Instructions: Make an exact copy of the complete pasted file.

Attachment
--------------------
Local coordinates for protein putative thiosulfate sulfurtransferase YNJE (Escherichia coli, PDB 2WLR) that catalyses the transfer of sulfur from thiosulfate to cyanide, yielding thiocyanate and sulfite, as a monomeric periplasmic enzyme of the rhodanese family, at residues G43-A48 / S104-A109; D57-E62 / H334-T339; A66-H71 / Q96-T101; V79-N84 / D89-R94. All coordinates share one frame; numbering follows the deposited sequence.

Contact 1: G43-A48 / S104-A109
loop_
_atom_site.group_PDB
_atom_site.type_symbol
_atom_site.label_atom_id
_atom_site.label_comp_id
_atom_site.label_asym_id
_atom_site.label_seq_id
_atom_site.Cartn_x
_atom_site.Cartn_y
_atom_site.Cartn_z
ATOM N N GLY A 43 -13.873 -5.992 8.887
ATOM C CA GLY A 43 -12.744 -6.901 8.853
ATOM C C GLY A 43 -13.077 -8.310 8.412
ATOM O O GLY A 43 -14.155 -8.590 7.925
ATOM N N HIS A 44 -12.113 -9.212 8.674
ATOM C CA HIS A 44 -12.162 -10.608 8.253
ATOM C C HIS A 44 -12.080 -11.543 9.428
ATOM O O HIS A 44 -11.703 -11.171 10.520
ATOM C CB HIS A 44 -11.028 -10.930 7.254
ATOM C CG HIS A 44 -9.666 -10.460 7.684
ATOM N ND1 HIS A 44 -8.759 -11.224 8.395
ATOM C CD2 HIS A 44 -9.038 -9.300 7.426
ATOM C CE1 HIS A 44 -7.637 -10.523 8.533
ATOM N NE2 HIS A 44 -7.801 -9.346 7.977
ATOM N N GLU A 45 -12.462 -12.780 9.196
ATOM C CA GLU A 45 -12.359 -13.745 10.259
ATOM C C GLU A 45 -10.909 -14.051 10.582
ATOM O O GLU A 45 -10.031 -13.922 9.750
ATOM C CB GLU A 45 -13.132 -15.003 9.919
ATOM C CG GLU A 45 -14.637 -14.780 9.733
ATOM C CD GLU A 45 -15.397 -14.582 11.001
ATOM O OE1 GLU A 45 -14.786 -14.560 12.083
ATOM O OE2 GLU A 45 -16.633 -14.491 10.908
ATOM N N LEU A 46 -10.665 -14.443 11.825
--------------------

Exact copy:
Local coordinates for protein putative thiosulfate sulfurtransferase YNJE (Escherichia coli, PDB 2WLR) that catalyses the transfer of sulfur from thiosulfate to cyanide, yielding thiocyanate and sulfite, as a monomeric periplasmic enzyme of the rhodanese family, at residues G43-A48 / S104-A109; D57-E62 / H334-T339; A66-H71 / Q96-T101; V79-N84 / D89-R94. All coordinates share one frame; numbering follows the deposited sequence.

Contact 1: G43-A48 / S104-A109
loop_
_atom_site.group_PDB
_atom_site.type_symbol
_atom_site.label_atom_id
_atom_site.label_comp_id
_atom_site.label_asym_id
_atom_site.label_seq_id
_atom_site.Cartn_x
_atom_site.Cartn_y
_atom_site.Cartn_z
ATOM N N GLY A 43 -13.873 -5.992 8.887
ATOM C CA GLY A 43 -12.744 -6.901 8.853
ATOM C C GLY A 43 -13.077 -8.310 8.412
ATOM O O GLY A 43 -14.155 -8.590 7.925
ATOM N N HIS A 44 -12.113 -9.212 8.674
ATOM C CA HIS A 44 -12.162 -10.608 8.253
ATOM C C HIS A 44 -12.080 -11.543 9.428
ATOM O O HIS A 44 -11.703 -11.171 10.520
ATOM C CB HIS A 44 -11.028 -10.930 7.254
ATOM C CG HIS A 44 -9.666 -10.460 7.684
ATOM N ND1 HIS A 44 -8.759 -11.224 8.395
ATOM C CD2 HIS A 44 -9.038 -9.300 7.426
ATOM C CE1 HIS A 44 -7.637 -10.523 8.533
ATOM N NE2 HIS A 44 -7.801 -9.346 7.977
ATOM N N GLU A 45 -12.462 -12.780 9.196
ATOM C CA GLU A 45 -12.359 -13.745 10.259
ATOM C C GLU A 45 -10.909 -14.051 10.582
ATOM O O GLU A 45 -10.031 -13.922 9.750
ATOM C CB GLU A 45 -13.132 -15.003 9.919
ATOM C CG GLU A 45 -14.637 -14.780 9.733
ATOM C CD GLU A 45 -15.397 -14.582 11.001
ATOM O OE1 GLU A 45 -14.786 -14.560 12.083
ATOM O OE2 GLU A 45 -16.633 -14.491 10.908
ATOM N N LEU A 46 -10.665 -14.443 11.825